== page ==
Editorial: Takeaways from the primary, and the rise of Molly Gray
Two takeaways from Vermont’s primary election results seem apparent: 1) name recognition gained through several statewide elections makes it tough for first-time challengers to break-through; 2) those who do break through trumpet the need for change with a clear and prescient message.
In the governor’s race, Republican Gov. Phil Scott was never threatened in this primary as he captured 72% to his next nearest challenger, John Klar, at 21%. No surprise there. Among Democrats, Lt. Gov. David Zuckerman, coasted to victory over challenger Rebecca Holcombe, even though Holcombe outraised and outspent Zuckerman during the campaign, and was campaigning for several months longer. The advantage, Zuckerman said in a recent interview, was his years of building a solid email list of supporters and cultivating an active and robust social media following built on personal contact over years of campaigning. Zuckerman garnered 44% of the vote compared to Holcombe’s 34%.
In the Lieutenant Governor’s race, one can argue that name recognition among Democrats wasn’t a factor. While Senate President Pro Tempore Tim Ashe has held the leading position in the Senate for the past three years, he’s mainly known in Chittenden County for a decade-plus of service as a state senator. It’s likely the majority of Vermonters didn’t recognize Ashe’s name any more than they did Molly Gray’s, Debbie Ingram’s or Brenda Siegel’s — except in their respective districts.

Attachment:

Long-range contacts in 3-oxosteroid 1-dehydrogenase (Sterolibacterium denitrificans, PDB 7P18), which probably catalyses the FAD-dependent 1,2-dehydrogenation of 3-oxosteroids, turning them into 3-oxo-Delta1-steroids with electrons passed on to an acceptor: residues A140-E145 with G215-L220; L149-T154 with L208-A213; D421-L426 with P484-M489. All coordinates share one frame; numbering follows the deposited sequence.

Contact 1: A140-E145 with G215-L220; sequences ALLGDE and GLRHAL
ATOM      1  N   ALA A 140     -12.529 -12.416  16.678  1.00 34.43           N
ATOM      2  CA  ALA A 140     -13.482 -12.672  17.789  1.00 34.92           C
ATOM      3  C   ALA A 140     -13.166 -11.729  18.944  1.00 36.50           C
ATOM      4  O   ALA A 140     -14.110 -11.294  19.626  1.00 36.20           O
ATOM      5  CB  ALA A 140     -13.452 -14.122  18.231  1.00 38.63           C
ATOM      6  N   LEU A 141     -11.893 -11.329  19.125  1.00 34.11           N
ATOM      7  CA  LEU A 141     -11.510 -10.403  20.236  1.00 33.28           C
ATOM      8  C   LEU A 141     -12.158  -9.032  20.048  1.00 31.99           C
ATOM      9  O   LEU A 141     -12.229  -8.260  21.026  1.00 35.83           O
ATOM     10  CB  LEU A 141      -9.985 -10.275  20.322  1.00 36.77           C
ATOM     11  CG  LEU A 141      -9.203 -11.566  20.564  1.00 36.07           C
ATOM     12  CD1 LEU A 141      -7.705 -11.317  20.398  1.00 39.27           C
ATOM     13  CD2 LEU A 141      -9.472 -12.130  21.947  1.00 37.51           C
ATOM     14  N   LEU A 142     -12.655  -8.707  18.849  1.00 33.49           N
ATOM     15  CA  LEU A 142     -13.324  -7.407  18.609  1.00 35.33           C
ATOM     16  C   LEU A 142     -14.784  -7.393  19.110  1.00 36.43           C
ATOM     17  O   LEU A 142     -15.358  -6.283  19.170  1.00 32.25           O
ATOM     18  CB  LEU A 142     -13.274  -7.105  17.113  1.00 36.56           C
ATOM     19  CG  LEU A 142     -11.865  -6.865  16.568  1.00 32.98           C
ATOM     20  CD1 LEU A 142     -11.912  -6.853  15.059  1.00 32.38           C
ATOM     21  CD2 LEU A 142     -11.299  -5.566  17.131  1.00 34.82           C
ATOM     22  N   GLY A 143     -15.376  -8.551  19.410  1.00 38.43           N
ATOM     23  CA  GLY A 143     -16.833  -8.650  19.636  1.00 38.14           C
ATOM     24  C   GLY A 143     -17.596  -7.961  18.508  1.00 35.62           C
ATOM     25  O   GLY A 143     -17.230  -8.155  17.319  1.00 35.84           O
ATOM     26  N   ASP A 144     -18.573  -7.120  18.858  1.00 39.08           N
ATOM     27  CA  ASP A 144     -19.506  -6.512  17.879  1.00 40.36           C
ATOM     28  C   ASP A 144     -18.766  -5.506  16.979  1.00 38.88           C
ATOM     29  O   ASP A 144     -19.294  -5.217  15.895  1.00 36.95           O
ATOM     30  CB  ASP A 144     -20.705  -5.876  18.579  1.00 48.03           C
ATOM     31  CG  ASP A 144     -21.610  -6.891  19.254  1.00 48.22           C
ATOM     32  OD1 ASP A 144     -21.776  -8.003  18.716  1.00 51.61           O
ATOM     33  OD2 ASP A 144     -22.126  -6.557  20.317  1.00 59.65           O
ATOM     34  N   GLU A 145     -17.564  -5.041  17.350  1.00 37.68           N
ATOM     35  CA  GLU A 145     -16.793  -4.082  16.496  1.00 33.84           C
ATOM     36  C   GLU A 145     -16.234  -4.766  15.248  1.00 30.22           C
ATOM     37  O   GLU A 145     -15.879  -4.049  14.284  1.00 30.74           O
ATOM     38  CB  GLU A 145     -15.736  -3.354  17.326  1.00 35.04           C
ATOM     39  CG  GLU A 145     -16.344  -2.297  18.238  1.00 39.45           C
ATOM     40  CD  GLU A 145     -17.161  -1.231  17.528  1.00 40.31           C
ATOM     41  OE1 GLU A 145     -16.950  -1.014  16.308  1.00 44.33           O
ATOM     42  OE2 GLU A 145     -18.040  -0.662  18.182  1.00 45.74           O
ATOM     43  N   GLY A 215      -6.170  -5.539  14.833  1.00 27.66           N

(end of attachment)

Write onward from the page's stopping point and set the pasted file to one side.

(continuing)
It’s all the more remarkable, then, that in her first political race, Gray swept the field in stunning fashion. Born and raised on a farm in Newfane, a rough tally estimates Gray won upwards of 90 percent of Vermont’s towns, while Ashe, as expected, prevailed in the larger towns within Chittenden County. But even in Chittenden County, Gray fared well — giving her a dominant 43.77% of the vote compared to Ashe’s 33.06%, while Siegel and Ingram pulled 9.1% and 8.7% respectively.
THE MESSAGE PREVAILS
How did Gray do it? Of course she put together a good team, built up a cadre of loyal volunteers and worked incredibly hard. But she also had a clear message: Vermont is at a crossroads, she said, and it must usher in new voices to accomplish the changes the state so desperately needs.
The promise of that new energy, of attracting new voices, and specifically of invigorating a new generation of leaders in Vermont was an intoxicating call to arms.
“I entered this race because now is the time for the next generation of Vermont leaders to step forward, and to ensure that rural communities have a strong voice in Montpelier,” she said after learning of her victory Tuesday night. “What I have heard from Vermonters every day on the campaign trail is that in order to bring a generation here and keep a generation home we must commit to addressing the constellation of challenges and opportunities that will make Vermont a more equitable, inclusive and sustainable place to live.”
Let’s restate that with this caveat: She’s saying that Vermonters have listened to Progressives and Democrats talk about doing this for years, and they’ve heard Republican Gov. Phil Scott’s rhetoric on making Vermont more affordable, but it’s not getting done. Bringing in new voices to sit at the table is what’s needed to jumpstart the stalled engines of government. As Gray has said often throughout this campaign: ‘if you bring the same (old) voices to the table, you’ll get the same results.’